Thus, the “Basics of Bayh-Dole” advice here is bad, wrong. If the patent application is filed, it provides constructive reduction to practice. If that constructive reduction to practice is sufficient, then–while the In re Eddie L. King decision still leaves it open–the reasonable expectation is that any government claim on “first actual reduction to practice” is moot since merely building something based on a patent pending specification is not “first actually reducing” the invention “to practice” because the invention has already been “reduced” and cannot be “reduced” again a second way. If, however, the patent application is not satisfactory, and is rejected based on lack of “working example” to support enablement (35 USC 112(a)). For an extensive treatment of enablement and testing, see MPEP 2164. Thus, the issue is not whether a patent application has been filed, but whether the specification of the invention supports the scope of the claims. If so, then nothing further having to do with building a version of the invention, even if for the first time, has to do with “first actual reduction to practice.” First building may not be first actual reduction to practice.
If a company proposes government participation in testing an invention to demonstrate that it meets all the elements of what has been been conceived, then the invention has not yet been “made”–there has not been reduction to practice–and the invention, when it is made and meets all the other elements of the definition, will be a subject invention. If the company has no further need of testing and has its patent application filed, any subsequent work supported by the government is not “first actual reduction to practice” because reduction to practice has already been achieved. Whatever that subsequent “first actual” is, it is not “reduction to practice.”
Anyway, this is all the long way about to a simple observation. The advice for any client having to wade through this sewer mess that is Bayh-Dole is “get exceptionally good legal advice with regard to any inventive work that might become involved in the performance of work under a funding agreement so that it remains at best a background right and not a subject invention through inattention to the requirements of filing patent applications. Related–or background–inventions of the contractor might also be involved in a funding agreement, but there are other considerations involved, starting with 35 USC 202(f) involving compulsory licensing to third parties of a contractor’s non-subject inventions.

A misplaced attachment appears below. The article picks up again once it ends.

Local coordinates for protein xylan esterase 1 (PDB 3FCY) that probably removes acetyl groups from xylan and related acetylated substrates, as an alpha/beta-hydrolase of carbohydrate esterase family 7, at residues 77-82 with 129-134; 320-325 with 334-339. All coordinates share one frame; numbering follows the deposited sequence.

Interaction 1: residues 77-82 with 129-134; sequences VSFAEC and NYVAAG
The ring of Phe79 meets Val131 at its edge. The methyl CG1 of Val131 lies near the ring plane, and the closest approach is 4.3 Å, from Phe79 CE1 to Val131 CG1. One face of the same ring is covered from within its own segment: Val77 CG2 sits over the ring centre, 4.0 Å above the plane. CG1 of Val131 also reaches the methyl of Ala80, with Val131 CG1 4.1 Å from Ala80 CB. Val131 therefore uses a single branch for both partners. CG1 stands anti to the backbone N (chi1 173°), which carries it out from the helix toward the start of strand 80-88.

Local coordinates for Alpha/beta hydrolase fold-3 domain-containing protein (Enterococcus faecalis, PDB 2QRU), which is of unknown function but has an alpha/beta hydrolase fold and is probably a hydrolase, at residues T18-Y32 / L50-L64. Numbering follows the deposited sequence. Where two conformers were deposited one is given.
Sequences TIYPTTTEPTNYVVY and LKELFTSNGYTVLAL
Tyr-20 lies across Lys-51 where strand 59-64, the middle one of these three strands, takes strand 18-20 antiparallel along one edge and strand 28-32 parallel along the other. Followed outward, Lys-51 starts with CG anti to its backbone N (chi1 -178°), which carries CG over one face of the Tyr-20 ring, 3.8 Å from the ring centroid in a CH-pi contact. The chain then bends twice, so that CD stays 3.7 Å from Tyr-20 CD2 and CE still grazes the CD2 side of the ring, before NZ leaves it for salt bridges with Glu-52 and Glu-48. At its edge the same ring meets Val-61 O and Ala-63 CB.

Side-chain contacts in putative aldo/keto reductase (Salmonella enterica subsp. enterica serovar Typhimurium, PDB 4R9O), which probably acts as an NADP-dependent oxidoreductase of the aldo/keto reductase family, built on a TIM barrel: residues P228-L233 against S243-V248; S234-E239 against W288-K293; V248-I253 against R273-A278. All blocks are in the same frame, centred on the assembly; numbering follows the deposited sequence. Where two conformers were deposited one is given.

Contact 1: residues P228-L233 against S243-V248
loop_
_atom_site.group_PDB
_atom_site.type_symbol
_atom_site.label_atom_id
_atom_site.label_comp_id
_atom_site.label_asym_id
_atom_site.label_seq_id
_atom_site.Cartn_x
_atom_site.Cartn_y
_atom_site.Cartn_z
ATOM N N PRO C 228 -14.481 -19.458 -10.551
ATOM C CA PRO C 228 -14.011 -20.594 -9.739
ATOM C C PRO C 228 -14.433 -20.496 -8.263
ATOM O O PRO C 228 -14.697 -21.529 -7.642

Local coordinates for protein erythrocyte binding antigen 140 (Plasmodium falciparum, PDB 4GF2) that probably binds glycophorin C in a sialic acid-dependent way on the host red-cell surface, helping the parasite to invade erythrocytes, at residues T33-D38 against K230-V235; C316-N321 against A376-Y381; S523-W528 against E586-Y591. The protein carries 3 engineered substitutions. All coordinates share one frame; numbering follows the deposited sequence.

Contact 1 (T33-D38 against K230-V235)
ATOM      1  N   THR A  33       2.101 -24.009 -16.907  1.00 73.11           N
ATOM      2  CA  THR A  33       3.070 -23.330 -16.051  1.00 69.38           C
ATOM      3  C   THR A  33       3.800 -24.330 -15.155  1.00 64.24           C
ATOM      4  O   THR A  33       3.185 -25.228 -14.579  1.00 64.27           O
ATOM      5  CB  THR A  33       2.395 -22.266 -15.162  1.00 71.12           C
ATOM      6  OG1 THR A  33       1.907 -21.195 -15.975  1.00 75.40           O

There is another simple observation to make at this point. If Bayh-Dole is so gosh darn inspired in its promotion of commercialization, why is it that companies are advised to watch out that their inventive work does not get scooped up as subject inventions. You would think companies would *want* their inventions to become subject inventions. But no, apparently not. There’s a good reason for the not. It’s because when an invention becomes a subject invention, it isn’t the same thing anymore. There may be good reasons not to patent or to hold a substantially weakened patent–open innovation, for instance, creating standards, avoiding IP gridlock–but if a company has other purposes, then Bayh-Dole is a stinking nightmare of bureaucracy, useless provisions, and uncertainties.
It would be so much easier if the government separated procurement from contract research services from support of science. Procurement would then state deliverables, including IP deliverables. If the government wants it, the government specifies it and then gets it. For contract research services, the government gets everything, inventions and data and all, no holding back and the government in return makes everything it gets available to all. For support of science, the government and everyone else gets a license for research uses, and anything else is up to the markets, with the provisio that the government may select awardees based on what they have done previously with inventions they have patented.
We can then consider this last bit of the FAQ advice:
So, if you use government funds to run confirmatory experiments on your invention, your invention becomes subject to Bayh-Dole.
It’s not a matter of using government funds. Or running confirmatory experiments. Or testing. It is a matter of whether “first actual reduction to practice” is within the scope of the Work for which the government provides any funding. If a company requests government funding (such as SBIR) to do the testing necessary to establish that an invention works for its intended purpose, then sure, it’s a subject invention. If a company runs other tests to ascertain quality of function, that’s not “reduction to practice” and doesn’t turn an invention already made into a subject invention.